St. John Community Garden
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Spring is beginning to spring, though we've had a very wacky Winter, who knows what we'll get! We've got a lot of things planned for this 2012 season.
First off, it's time to get planting. Greens and potatoes can go into the ground on or about St. Patrick's Day. We're hoping to get lots of new gardeners this year. Please start or renew your memberships soon.
If anyone has access to free lumber/building materials, the Garden would be interested in pre-building a number of beds, that would only need to be filled with dirt by the member.
We have leaf mulch available now, from our compost bins of the last two years. This is available to our members. Help yourselves.
The Month March
Rebecca Koop will do a slide show on the 6 year development of St. John Gardens Sunday, March 25 at 4:00 pm on the main stage across from our booth.
E-mail Rebecca Koop for more information
Saturday the 28th is also the Scarritt Neighborhood clean up day. This will coincide with the event at Concourse, there will be dumpsters at the park from 8:00 am to noon only.
To download a garden application, CLICK HERE.
You can read or print the Application Form on-line or you can download it for printing and/or reading off-line at a later time. In any case, you will need to have the Adobe Acrobat Reader program in your computer. If you do not already have it, that program can be downloaded and installed FREE by clicking on the Adobe Reader logo at left.
Read and view what happened on April 21, 2007
Red shirts were everywhere on St. John Avenue on Saturday, April 21, 2007.
Neighborhood clean-ups, from Pendleton Heights to Scarritt, were joined by Kauffman Scholars, over 150 sophomores from Kansas City, Missouri and Kansas City, Kansas high schools, who combed Budd Park and St. John Avenue for litter then converged at St. John Community Gardens, 3922 St. John Ave, where they moved earth for new rain gardens, built new plots and painted a mural that should bring more attention to the site. The first class of the Kauffman Scholars program were among the thousands of young people who made their communities better on National Youth Service Day.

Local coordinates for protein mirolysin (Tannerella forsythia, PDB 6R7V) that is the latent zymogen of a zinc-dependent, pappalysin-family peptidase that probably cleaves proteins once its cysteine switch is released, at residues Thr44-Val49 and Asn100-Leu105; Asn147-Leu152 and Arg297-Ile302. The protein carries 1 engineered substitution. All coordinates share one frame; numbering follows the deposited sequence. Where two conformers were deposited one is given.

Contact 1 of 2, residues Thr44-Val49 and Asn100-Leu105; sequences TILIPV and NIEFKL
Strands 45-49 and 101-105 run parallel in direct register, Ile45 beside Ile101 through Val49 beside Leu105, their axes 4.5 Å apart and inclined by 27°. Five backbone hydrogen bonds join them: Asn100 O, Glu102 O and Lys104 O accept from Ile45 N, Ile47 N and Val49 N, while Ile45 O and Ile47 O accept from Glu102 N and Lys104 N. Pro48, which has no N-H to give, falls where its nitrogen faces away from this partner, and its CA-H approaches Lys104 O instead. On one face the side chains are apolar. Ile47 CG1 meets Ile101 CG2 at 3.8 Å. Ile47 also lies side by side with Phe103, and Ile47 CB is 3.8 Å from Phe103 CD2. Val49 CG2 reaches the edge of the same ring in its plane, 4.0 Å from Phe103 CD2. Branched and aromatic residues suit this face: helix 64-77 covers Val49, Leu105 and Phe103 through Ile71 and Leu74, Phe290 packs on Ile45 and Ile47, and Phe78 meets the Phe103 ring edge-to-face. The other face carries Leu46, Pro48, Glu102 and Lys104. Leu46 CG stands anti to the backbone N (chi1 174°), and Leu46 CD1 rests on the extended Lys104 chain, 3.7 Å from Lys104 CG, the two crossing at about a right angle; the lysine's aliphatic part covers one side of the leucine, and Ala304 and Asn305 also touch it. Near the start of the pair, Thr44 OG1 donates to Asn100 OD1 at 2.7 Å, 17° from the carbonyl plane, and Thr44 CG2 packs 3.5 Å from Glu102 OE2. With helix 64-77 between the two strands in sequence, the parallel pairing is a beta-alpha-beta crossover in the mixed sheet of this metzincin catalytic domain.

A large group of organizers helped make the day possible, including Rebecca Koop, executive director of the Northeast Kansas City Chamber of Commerce. Koop’s business, Back Door Pottery, is next to the community garden and hosts the mural as well as the nine connected rain barrels that are also recent additions to “make the garden grow.”
Koop and others from the neighborhood, like Marianne Rouse, started discussion about building a community garden in the vacant lot about a year ago. Koop purchased the land after a long-vacant and damaged industrial building was finally demolished in 2003.
With help from Northeast businesses and other organizations outside of the area – like Missouri Organic Recycling which provided loads of soil mixed 60/40 with compost and sand, perfect for rain gardens – the garden is shaping up.
Last week, Lexington Plumbing hooked together the nine 55-gallon rain barrels and installed tap pipes and other equipment to divert water from the Back Door Pottery roof where it can be collected and used for the plants.
Rain is free and, according to the city’s Wet Weather Solutions Program that is trying to match Kansas City’s water system to federal regulations, overflows the sewers on a regular basis.
Average rainfall of one inch within a 24-hour period, for example, can produce more than 700 gallons of water that runs off a typical house’s roof.
Another solution to wasting water and sending it either to expensive treatment plants via the sewer system or to rivers and streams when the system is overloaded, often mixed with sanitary waste water, is to build a rain garden.
St. John Community Gardens now has two baby rain gardens in the middle of the lot where water tends to collect, running off the hillside and alley behind Windsor Avenue, as well as a larger collector garden near the street, which will prevent soil from washing away like it used to when the vacant lot was bare.
The Kauffman Scholars amended soil and planted water-loving plants like blue and yellow flag irises in the two rain gardens on Saturday.
Ongoing service to the community is central to the Kauffman Scholars Program participants’ and their parents’ involvement.
“It’s a built-in component,” said Dr. Stephen Green, president and CEO of Kauffman Scholars, Inc., “and in the spirit of Ewing Marion Kauffman’s beliefs of giving back to the community. You don’t have to wait to start that.”
Green said he hoped the service day would be a memorable one for the rising 11th-graders from schools such as Northeast, Van Horn, Lincoln and Sumner and the values learned would become part of their lifestyle.
These sophomores from Sumner High School scoured St. John Avenue for litter as part of their service on Saturday (clockwise, from top left): Dekiyra Love, Laqueeta Manning, Ga’Quawna Manning, Vonnchet Traylor, Jessica Charles and Stephanie Pounds.